Recycling is important to 14-year-old Autumn Callahan.
“Because in 20 years, I don’t want my kids to have to live in a dirty place,” said Callahan, a member of the Dawson County 4-H Club.
Callahan was one of about 30 people who attended a ribbon cutting ceremony Thursday celebrating Dawson County’s new single stream recycling program, which does not require residents to separate their recyclables into different bins.
Ten-year-old Preston Perdue brought some of his own recyclables from home to put into the compactor, which is at the county transfer station on Burt Creek Road.
“I like to recycle because I think it’s fun and I want to do my part to help save the world and save trees,” Perdue said.
According to County Manager Kevin Tanner, the new recycling program with Community Waste Services has been in service since Feb. 4.
The new setup allows the county to accept a wide range of recyclable materials, including aluminum and steel cans, various plastics, grocery bags, glass bottles and jars, newspapers, magazines, mail, office paper and cardboard.
All recyclables go into the same container and are compacted into small, tight bales that are taken to another location to be separated and sold.
“On Feb. 20, CWS was called to come pick up, and hauled off eight tons of recycled materials,” Tanner said. “That amount is double what we would have recycled last year in that same time period.”
Community Waste Systems provides recycling services for the cities of Milton, Roswell, Sandy Springs and now Dawson County.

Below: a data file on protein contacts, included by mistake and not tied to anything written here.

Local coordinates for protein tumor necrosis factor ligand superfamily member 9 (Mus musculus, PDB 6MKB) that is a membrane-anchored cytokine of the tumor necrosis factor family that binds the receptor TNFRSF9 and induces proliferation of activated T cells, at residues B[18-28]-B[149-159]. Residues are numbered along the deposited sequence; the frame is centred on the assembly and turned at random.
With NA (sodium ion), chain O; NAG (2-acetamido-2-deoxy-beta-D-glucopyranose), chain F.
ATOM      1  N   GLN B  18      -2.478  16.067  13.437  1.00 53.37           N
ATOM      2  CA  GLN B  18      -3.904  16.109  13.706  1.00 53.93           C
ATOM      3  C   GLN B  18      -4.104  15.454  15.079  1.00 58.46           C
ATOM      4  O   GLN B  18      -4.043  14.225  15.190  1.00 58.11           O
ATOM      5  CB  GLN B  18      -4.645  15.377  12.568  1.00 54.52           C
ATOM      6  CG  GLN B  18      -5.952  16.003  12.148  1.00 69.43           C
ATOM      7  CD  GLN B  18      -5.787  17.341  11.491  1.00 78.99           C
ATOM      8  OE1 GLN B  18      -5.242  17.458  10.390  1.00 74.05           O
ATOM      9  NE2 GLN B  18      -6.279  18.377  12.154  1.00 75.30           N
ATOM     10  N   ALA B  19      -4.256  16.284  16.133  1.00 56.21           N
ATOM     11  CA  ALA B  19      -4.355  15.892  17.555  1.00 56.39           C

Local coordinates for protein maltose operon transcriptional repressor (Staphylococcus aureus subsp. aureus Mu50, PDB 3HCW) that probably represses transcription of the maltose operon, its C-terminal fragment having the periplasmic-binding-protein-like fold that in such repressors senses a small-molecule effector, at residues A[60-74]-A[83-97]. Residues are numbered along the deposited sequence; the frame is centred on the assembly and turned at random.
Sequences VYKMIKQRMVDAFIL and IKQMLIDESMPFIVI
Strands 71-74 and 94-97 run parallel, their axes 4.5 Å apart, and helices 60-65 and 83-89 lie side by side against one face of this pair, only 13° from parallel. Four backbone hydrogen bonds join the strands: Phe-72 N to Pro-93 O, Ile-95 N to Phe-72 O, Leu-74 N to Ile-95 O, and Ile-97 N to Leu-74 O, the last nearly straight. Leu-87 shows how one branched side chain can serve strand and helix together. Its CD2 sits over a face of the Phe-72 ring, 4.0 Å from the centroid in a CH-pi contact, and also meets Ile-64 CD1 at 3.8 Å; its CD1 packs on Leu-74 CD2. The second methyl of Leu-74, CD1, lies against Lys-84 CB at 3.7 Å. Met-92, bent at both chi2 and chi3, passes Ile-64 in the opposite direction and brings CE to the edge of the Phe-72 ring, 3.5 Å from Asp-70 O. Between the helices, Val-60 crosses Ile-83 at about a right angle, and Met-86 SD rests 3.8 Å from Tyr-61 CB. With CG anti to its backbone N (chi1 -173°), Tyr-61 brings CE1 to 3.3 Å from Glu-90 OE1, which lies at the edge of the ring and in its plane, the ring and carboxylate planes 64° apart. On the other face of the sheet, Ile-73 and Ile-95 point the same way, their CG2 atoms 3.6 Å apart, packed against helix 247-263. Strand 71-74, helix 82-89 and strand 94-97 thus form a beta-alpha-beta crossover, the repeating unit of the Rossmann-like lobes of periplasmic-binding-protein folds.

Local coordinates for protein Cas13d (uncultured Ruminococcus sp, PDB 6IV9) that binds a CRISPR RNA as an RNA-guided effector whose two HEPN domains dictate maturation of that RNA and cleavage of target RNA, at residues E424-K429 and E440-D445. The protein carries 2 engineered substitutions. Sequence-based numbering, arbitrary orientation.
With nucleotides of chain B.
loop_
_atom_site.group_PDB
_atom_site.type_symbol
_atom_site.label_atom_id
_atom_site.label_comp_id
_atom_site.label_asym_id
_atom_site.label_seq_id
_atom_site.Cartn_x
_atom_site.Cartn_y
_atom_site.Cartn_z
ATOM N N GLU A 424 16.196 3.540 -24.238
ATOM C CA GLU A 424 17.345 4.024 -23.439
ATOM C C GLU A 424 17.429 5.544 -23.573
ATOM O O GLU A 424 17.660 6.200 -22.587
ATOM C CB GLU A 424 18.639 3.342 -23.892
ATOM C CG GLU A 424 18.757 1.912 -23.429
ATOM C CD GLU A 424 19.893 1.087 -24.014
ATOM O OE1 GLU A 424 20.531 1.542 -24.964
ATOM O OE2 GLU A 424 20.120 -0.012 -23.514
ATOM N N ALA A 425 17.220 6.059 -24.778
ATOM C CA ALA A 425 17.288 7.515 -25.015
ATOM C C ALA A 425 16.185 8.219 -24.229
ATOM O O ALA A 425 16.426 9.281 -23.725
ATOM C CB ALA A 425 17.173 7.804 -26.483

Tanner noted the county’s goal is to double the number of recycled materials collected in 2008. He also said taxpayers are saving money through the new recycling agreement.
“The compactor and recycled materials are being hauled away and distributed at no cost, which is saving, and will save, us (Dawson County) a lot of money,” Tanner added.
Jane Berg, chairwoman of Keep Dawson County Beautiful, said recycling gives the people of the community a cleaner place to work, live and play.
Her husband, Mike Berg, is also pleased with the arrangement.
“This is a great addition to the county, as well as to the citizens of the county,” said Mike Berg, chairman of the board of commissioners.
Cathy Brooks, the county’s government and community affairs representative, encouraged everyone to recycle.
“Almost, or at least 40 percent, of what you throw away could be recycled,” she said. “That saves our landfills, and things like plastic never go away because it doesn’t biodegrade.”
E-mail Elizabeth Hamilton at email@example.com.